### Conditionals 2: 'switch'

1. Overview (01:59)
2. Switch (06:59)
3. Breaking The switch Down (11:06)
4. Switch In Action: Days Of The Month (13:09)
5. What if Can't Do... (09:17)
6. The Ternary Operation (:?) (07:39)
7. The Ternarator (06:53)

## Introduction to the syntax and context of applicability of the switch construct

Now let's examine the switch construct more closely, and also compare it with the intuitive and popular if-else-if-else construct. If you recall the conditionals example in the conditionals-2 course, we cited a scenario where a person had to travel from Brooklyn Bridge to the Statue of Liberty by bus, and wanted to know how to make use of the change available. The pseudo-code illustrating their decision-making appeared something like:

if(denomination == "quarters"){ Change = 2Q; }else if(denomination == "dimes"){ Change = 5D; }else if(denomination == "nickels"){ Change = 10N; }else if(denomination == "pennies"){ Change = 50P; }else{ assWalk = true; }

So here we have a case where a single identifier / variable which has some content, is being successively compared to several values in a cascading if-else-else-if construct. One has the chance to get smart here, and the language designers understand this too. Now don't get me wrong: there is no logical error in this piece of code whatsoever. It's perfectly fine. But correctness in logic is not the only criteria for judging software.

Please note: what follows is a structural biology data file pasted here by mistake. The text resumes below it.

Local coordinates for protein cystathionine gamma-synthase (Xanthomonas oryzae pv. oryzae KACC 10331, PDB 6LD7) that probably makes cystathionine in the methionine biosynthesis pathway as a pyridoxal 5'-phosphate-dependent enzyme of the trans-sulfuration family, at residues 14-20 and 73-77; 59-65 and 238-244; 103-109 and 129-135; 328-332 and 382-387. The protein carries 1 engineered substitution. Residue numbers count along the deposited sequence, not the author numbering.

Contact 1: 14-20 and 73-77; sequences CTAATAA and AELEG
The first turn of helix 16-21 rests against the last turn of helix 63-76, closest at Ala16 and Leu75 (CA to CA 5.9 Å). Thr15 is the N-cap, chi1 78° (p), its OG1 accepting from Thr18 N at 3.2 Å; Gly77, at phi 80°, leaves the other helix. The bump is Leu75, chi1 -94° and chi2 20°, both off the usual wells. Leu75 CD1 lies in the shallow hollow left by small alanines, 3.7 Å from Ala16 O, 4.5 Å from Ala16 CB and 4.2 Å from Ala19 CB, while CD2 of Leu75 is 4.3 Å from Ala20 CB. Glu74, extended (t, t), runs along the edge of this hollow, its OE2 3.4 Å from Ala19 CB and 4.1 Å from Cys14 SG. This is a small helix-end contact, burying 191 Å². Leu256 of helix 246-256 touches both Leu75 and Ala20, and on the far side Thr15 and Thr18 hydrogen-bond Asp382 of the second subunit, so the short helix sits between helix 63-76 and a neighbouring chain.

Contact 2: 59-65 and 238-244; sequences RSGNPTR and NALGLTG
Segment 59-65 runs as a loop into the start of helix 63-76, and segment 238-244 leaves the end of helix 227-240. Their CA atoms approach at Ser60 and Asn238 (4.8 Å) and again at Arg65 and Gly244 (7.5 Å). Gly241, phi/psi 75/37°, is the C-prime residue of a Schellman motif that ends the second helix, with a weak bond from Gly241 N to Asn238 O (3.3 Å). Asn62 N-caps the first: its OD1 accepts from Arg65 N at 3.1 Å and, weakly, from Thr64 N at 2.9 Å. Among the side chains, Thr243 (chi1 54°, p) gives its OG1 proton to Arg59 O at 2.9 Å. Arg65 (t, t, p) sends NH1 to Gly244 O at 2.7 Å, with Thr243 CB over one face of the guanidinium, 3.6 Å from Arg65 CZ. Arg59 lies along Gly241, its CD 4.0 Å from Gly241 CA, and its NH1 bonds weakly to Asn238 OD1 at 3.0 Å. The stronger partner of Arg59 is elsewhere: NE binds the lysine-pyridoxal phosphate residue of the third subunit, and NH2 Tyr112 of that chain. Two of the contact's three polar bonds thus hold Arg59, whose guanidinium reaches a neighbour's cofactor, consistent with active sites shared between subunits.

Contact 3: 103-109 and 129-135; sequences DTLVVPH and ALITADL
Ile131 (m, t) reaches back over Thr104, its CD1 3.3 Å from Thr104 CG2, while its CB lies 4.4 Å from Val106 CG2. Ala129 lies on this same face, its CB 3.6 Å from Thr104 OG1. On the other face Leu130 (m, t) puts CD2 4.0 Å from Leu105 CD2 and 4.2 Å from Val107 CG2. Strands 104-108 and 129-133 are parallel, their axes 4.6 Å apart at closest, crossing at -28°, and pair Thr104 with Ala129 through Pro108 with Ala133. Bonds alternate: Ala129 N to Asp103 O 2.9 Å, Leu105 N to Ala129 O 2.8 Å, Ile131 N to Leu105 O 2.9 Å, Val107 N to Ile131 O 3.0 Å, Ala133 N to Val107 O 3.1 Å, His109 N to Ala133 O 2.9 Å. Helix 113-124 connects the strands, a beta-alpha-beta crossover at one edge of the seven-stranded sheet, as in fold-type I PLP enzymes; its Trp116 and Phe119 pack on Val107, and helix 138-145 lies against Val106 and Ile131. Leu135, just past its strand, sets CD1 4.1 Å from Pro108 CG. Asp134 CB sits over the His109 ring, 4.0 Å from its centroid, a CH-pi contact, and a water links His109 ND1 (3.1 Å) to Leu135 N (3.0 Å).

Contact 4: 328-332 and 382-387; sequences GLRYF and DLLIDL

Often software is developed by a team of architects, managers, developers, testers and deployment engineers. Frequently, code that's written has to be reviewed by others; it also turns out that initial developers might not be the ones maintaining or enhancing it. People come and go; that's how life is... we cannot change that!

We were talking about the switch construct. The only problem with the above code chunk is that it's a bit of an eyesore! There is a lot of cluttering, what with repeated usage of the variable name, multiple explicit comparisons, and what not!

The switch construct comes in handy here. The syntax of a switch statement is:

switch(condition) { //blah blah blah }

We could rewrite our change denomination example as:

switch(denomination) { case 'Q' : change = 2Q; break; case 'D' : change = 5D; break; case 'N' : change = 10 N; break; case 'P' : change = 50 P; break; default : assWalk = true; }

Aah! Looks much much cleaner to read and understand, doesn't it? That's the advantage of having a language construct like the switch in certain contexts. I know, there are a few points that are still not clear; yes, the 'break' keyword! What is it doing here? Don't worry, we'll find out very soon, in the next summary.

A point that deserves mention is the 'default' keyword : it represents the same logical construct as the final 'else ' in an 'if-else if-else' cascading construct, which we covered in the conditionals 1 course. The code above explicitly displays the relationship between the two styles of programming.

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